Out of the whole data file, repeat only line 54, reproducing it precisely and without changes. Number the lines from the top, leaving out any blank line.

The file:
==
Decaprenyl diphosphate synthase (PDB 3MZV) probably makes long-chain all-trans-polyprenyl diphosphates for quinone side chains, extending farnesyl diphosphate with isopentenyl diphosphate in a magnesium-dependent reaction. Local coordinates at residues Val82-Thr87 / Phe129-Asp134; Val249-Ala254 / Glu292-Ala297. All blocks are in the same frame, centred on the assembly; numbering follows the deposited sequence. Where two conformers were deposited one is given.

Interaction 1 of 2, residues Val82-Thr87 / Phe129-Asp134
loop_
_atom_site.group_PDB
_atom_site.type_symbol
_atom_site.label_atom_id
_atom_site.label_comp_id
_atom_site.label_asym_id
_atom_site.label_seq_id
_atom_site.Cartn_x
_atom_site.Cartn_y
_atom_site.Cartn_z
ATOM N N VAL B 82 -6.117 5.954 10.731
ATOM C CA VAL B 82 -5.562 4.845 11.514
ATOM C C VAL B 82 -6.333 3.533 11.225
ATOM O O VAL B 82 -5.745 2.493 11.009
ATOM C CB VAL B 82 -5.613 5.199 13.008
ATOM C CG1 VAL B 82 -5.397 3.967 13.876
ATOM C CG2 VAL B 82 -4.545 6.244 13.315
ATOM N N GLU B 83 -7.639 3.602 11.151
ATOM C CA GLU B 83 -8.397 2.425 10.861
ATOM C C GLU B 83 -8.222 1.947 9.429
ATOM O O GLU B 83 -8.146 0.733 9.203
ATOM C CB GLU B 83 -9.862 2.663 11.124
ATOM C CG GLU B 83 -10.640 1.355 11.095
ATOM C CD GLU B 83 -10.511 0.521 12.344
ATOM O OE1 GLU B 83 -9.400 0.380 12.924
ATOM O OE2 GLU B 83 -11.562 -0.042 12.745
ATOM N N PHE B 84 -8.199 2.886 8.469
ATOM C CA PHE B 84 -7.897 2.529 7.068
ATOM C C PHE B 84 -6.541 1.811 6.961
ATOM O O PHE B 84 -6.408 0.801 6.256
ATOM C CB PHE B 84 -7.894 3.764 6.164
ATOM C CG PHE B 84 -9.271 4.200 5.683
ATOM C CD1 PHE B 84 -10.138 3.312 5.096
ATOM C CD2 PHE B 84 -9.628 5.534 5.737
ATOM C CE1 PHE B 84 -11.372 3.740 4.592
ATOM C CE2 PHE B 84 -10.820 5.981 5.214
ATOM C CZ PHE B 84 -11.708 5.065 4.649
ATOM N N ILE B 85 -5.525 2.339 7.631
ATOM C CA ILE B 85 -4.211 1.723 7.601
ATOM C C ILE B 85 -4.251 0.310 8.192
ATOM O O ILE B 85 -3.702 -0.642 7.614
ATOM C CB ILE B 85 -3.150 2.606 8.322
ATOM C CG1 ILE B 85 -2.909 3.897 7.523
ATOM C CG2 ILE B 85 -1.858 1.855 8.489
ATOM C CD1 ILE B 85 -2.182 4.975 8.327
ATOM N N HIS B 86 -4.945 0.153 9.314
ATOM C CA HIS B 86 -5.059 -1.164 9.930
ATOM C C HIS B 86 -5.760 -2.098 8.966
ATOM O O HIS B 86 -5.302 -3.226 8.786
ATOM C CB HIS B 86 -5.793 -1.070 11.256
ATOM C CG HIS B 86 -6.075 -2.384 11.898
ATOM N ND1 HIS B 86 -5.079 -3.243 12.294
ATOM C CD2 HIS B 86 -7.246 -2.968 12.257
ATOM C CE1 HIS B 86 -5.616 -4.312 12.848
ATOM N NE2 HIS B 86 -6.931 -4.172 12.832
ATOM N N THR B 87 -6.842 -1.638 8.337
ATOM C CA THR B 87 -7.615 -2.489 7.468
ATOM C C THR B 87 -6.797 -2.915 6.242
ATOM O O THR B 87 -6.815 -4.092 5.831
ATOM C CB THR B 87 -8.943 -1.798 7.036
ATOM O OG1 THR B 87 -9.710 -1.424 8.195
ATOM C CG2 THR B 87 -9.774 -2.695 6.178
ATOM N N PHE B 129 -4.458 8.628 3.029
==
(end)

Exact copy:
ATOM N ND1 HIS B 86 -5.079 -3.243 12.294